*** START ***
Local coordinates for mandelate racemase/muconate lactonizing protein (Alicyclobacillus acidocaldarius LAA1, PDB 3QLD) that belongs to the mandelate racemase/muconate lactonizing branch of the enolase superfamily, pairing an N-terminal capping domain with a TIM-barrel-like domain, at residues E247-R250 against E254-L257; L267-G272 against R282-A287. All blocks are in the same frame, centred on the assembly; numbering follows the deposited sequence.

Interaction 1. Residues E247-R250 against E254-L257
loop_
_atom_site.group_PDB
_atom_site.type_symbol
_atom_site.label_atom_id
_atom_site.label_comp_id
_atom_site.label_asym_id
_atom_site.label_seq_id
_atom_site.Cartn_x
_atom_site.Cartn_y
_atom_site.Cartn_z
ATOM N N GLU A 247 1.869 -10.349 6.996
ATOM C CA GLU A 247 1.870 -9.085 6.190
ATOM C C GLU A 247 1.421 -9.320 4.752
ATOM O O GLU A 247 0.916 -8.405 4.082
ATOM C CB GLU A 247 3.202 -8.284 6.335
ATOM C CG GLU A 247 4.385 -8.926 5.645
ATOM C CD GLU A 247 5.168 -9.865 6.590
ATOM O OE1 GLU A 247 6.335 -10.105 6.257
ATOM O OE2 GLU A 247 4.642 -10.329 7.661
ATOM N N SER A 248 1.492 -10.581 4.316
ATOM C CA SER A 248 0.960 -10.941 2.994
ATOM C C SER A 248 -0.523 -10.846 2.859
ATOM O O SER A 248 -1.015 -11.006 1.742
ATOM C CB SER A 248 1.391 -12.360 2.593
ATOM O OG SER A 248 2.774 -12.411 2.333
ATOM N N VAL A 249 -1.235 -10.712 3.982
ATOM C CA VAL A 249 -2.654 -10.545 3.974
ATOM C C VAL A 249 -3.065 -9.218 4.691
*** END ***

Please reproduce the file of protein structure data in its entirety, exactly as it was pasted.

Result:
Local coordinates for mandelate racemase/muconate lactonizing protein (Alicyclobacillus acidocaldarius LAA1, PDB 3QLD) that belongs to the mandelate racemase/muconate lactonizing branch of the enolase superfamily, pairing an N-terminal capping domain with a TIM-barrel-like domain, at residues E247-R250 against E254-L257; L267-G272 against R282-A287. All blocks are in the same frame, centred on the assembly; numbering follows the deposited sequence.

Interaction 1. Residues E247-R250 against E254-L257
loop_
_atom_site.group_PDB
_atom_site.type_symbol
_atom_site.label_atom_id
_atom_site.label_comp_id
_atom_site.label_asym_id
_atom_site.label_seq_id
_atom_site.Cartn_x
_atom_site.Cartn_y
_atom_site.Cartn_z
ATOM N N GLU A 247 1.869 -10.349 6.996
ATOM C CA GLU A 247 1.870 -9.085 6.190
ATOM C C GLU A 247 1.421 -9.320 4.752
ATOM O O GLU A 247 0.916 -8.405 4.082
ATOM C CB GLU A 247 3.202 -8.284 6.335
ATOM C CG GLU A 247 4.385 -8.926 5.645
ATOM C CD GLU A 247 5.168 -9.865 6.590
ATOM O OE1 GLU A 247 6.335 -10.105 6.257
ATOM O OE2 GLU A 247 4.642 -10.329 7.661
ATOM N N SER A 248 1.492 -10.581 4.316
ATOM C CA SER A 248 0.960 -10.941 2.994
ATOM C C SER A 248 -0.523 -10.846 2.859
ATOM O O SER A 248 -1.015 -11.006 1.742
ATOM C CB SER A 248 1.391 -12.360 2.593
ATOM O OG SER A 248 2.774 -12.411 2.333
ATOM N N VAL A 249 -1.235 -10.712 3.982
ATOM C CA VAL A 249 -2.654 -10.545 3.974
ATOM C C VAL A 249 -3.065 -9.218 4.691